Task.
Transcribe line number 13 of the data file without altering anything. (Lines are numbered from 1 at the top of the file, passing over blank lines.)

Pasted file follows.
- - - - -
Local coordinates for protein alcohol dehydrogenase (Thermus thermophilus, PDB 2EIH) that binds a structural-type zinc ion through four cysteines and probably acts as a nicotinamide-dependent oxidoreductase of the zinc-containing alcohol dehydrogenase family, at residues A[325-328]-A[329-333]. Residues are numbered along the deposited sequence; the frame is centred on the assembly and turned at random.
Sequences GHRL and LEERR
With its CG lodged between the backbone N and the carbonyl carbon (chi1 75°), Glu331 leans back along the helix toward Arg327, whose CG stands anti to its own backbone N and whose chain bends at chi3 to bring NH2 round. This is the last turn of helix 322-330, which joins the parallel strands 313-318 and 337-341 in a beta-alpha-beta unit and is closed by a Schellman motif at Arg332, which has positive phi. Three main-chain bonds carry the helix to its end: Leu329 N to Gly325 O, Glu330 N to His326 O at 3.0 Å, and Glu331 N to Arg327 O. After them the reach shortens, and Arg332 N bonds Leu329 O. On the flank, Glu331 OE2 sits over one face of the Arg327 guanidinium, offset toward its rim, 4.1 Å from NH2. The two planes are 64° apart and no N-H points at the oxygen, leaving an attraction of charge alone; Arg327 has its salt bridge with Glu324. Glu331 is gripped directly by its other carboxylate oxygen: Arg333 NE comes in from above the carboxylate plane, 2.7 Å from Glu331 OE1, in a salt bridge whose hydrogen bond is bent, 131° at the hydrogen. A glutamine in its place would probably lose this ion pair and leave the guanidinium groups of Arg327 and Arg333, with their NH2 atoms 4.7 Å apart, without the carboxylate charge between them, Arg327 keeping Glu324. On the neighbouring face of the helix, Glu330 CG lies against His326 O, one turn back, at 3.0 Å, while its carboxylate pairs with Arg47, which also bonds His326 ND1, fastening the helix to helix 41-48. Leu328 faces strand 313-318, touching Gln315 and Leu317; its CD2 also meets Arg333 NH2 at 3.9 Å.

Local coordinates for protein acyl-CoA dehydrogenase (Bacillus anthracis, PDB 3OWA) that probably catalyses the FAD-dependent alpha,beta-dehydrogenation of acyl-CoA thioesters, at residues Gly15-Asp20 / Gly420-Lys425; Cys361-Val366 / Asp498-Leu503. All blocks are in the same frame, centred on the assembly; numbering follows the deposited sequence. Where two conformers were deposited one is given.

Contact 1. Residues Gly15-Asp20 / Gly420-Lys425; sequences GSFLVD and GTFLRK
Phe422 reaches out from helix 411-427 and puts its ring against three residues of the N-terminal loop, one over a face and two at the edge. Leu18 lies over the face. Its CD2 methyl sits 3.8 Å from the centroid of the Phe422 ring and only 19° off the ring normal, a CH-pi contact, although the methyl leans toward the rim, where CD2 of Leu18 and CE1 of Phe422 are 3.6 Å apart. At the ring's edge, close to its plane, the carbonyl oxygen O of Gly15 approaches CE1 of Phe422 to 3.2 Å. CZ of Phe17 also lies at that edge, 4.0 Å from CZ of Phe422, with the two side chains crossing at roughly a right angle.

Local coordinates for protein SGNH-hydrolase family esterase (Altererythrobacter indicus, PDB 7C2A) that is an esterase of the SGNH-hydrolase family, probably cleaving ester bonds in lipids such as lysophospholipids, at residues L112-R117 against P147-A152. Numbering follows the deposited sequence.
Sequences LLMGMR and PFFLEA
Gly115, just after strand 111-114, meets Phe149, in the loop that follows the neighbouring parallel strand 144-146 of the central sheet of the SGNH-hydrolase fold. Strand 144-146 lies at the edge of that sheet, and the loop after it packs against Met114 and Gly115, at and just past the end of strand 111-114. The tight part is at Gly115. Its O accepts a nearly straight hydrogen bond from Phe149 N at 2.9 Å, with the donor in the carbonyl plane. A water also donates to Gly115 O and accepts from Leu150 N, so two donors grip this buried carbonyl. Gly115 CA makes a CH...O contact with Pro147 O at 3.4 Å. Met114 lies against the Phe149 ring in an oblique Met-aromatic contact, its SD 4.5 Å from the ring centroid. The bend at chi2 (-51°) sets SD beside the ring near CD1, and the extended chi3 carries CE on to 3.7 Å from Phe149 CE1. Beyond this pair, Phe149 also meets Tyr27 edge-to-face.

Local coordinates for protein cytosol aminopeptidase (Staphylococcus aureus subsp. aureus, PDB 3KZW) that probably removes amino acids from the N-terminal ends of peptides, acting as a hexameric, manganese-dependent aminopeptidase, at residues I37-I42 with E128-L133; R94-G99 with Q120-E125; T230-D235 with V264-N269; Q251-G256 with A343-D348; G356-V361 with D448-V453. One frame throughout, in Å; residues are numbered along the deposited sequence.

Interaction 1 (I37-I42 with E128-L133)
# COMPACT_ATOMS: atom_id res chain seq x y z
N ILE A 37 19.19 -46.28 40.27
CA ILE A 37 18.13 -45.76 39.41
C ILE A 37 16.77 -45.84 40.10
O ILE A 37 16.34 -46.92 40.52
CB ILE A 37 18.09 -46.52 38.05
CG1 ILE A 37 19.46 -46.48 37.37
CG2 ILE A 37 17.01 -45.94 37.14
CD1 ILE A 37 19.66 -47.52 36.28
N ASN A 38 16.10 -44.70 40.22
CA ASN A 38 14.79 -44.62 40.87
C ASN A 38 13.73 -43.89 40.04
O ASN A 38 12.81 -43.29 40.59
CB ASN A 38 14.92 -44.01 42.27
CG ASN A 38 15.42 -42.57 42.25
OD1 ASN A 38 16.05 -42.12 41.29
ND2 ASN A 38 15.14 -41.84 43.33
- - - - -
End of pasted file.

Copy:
N ILE A 37 19.19 -46.28 40.27